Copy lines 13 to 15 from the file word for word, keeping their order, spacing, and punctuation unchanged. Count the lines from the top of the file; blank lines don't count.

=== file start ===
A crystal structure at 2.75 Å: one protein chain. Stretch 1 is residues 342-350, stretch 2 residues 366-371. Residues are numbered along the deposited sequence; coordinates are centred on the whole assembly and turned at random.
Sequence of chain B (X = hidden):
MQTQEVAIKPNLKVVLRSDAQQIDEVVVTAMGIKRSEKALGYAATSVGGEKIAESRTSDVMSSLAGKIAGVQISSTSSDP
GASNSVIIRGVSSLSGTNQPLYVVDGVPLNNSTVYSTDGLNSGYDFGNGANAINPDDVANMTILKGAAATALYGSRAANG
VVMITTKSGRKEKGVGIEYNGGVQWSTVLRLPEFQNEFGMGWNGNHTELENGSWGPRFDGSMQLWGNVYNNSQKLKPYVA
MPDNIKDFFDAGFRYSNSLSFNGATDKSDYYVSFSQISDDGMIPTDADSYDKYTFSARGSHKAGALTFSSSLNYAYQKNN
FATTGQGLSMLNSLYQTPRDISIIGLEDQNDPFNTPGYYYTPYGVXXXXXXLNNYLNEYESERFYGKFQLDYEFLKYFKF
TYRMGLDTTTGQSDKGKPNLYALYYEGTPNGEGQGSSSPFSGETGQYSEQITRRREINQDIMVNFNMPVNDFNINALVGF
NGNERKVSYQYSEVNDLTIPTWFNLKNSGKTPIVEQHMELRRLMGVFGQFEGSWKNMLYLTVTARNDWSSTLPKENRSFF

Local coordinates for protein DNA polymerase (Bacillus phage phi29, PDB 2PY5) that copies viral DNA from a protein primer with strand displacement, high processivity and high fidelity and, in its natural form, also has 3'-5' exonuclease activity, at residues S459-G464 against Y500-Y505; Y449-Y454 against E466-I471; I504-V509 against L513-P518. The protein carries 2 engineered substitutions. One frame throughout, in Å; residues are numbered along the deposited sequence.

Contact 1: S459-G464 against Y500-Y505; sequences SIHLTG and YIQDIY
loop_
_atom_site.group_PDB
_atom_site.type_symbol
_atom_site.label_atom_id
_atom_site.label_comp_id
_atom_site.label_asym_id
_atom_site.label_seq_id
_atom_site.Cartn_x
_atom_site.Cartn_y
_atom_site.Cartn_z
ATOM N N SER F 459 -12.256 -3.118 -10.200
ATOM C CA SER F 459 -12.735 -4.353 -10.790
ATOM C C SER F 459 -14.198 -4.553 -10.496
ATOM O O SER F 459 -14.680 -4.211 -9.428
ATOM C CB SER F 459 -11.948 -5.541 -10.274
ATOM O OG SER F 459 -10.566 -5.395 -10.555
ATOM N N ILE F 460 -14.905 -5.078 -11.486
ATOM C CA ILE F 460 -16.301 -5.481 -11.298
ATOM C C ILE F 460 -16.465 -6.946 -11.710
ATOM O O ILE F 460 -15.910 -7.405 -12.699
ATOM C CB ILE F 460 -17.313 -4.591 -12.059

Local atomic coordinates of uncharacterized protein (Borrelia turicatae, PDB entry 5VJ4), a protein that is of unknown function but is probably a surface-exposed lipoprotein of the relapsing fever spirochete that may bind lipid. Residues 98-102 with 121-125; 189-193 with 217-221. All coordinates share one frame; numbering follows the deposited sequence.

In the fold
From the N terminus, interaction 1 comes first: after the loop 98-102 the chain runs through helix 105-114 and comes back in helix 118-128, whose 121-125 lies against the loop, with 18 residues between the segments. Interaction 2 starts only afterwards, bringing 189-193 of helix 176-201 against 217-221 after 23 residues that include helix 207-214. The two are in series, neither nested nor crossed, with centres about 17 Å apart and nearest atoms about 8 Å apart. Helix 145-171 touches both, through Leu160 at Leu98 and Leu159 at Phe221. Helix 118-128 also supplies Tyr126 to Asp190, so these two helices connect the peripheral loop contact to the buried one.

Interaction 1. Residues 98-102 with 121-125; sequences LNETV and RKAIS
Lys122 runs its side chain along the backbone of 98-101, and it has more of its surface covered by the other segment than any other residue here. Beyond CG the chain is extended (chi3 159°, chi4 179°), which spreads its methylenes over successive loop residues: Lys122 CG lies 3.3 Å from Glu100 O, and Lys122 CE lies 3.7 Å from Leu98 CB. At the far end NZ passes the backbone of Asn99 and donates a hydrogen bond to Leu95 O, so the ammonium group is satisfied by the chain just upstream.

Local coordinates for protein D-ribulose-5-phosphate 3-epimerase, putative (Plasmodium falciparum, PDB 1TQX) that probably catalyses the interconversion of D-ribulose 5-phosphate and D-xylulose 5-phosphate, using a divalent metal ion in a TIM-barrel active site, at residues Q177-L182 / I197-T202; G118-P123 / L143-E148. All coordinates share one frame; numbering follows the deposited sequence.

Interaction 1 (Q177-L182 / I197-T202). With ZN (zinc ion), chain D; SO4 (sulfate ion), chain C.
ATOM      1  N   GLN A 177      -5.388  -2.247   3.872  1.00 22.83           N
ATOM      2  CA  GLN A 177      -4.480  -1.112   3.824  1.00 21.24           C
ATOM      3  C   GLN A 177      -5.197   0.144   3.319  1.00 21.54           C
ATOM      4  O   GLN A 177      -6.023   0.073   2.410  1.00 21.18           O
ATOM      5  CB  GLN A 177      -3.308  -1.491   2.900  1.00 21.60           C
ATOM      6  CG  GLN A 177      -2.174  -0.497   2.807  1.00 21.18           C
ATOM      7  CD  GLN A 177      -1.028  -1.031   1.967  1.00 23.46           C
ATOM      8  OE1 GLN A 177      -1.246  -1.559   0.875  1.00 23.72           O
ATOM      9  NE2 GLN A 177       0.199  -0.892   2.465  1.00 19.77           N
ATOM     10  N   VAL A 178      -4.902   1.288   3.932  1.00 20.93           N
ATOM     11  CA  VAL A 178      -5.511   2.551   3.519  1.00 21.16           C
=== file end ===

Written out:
_atom_site.group_PDB
_atom_site.type_symbol
_atom_site.label_atom_id